Then delivered he him therefore unto them to be crucified. — John 19:16
So we see the sad and terrible end of Pilate’s weak struggles with his conscience and his sense of right. He first tried every way to avoid the issue; then he temporized, hoping in some manner to get free from responsibility. At last he yielded; and his name goes through history pilloried for ever as the man who delivered Jesus to be crucified. He is known by no other act. It had been a thousand times better for him if he had remained for ever in obscurity, instead of going to that high place of power where he had to meet and deal with this momentous question of history.
We read that Pilate took water in the presence of the Jews and washed his hands, — thus by symbol declaring that he was not responsible for the sentencing of Jesus to die. But the water did not wash away one particle of the stain of the guilt of that terrible sin. Pilate had the misfortune to be the only man in all the province who could send Jesus to the cross. Upon him, therefore, the final responsibility rested, no matter the pressure that was brought to bear upon him by the enemies of Jesus. The fact that others urge us to sin does not take away our guilt for that sin. No being in the universe can compel us to do wrong; if, then, we do wrong, the sin is our own.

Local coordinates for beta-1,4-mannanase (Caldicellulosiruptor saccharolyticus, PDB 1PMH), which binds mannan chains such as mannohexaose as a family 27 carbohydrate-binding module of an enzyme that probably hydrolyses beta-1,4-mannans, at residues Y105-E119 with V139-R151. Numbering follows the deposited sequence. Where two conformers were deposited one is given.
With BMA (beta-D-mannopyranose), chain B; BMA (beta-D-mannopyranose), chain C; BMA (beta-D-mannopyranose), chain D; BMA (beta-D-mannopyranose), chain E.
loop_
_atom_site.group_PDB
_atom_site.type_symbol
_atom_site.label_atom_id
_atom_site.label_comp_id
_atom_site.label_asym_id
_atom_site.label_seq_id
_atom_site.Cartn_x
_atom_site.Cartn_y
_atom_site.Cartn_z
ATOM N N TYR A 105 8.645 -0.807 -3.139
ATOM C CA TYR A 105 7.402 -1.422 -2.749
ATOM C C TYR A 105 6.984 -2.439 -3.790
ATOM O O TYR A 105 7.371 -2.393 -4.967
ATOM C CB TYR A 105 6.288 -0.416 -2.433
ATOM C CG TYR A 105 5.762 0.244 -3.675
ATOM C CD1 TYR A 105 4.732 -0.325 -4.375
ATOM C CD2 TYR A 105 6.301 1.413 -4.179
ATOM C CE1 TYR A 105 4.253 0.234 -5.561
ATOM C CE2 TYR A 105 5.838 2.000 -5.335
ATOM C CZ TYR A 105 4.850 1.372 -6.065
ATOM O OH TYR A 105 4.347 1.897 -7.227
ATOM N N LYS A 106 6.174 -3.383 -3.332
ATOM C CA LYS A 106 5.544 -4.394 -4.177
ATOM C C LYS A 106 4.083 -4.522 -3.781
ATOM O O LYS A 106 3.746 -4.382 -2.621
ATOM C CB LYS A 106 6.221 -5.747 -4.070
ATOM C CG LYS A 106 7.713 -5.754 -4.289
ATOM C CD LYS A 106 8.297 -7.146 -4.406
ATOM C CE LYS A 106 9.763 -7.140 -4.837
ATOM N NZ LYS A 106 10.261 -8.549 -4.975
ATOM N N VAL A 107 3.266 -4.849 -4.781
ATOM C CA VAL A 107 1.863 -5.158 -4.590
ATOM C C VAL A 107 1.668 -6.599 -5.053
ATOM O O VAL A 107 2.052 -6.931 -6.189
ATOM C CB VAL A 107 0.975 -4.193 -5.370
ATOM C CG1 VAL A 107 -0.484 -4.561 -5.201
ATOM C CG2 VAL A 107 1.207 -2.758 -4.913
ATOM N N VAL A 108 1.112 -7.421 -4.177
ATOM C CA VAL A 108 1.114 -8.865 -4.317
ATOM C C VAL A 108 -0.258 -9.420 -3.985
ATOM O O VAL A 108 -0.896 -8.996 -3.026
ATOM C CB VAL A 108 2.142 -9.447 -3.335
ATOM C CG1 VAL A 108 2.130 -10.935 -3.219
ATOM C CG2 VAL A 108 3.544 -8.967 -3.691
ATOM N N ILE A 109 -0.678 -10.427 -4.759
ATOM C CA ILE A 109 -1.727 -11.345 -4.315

We remember that the Jews responded to Pilate’s act of washing his hands, “His blood be on us, and on our children.” No one who has read the story of the next forty years can doubt that their self-imprecation was fulfilled. Thirty years later thousands of the best people of the Jews were crucified. The crime of the Jews was successful; but what came of the success in the end? Let us learn the lesson that sin brings always terrible woe, and that the worst of all sins is sin against the Lord Jesus Christ.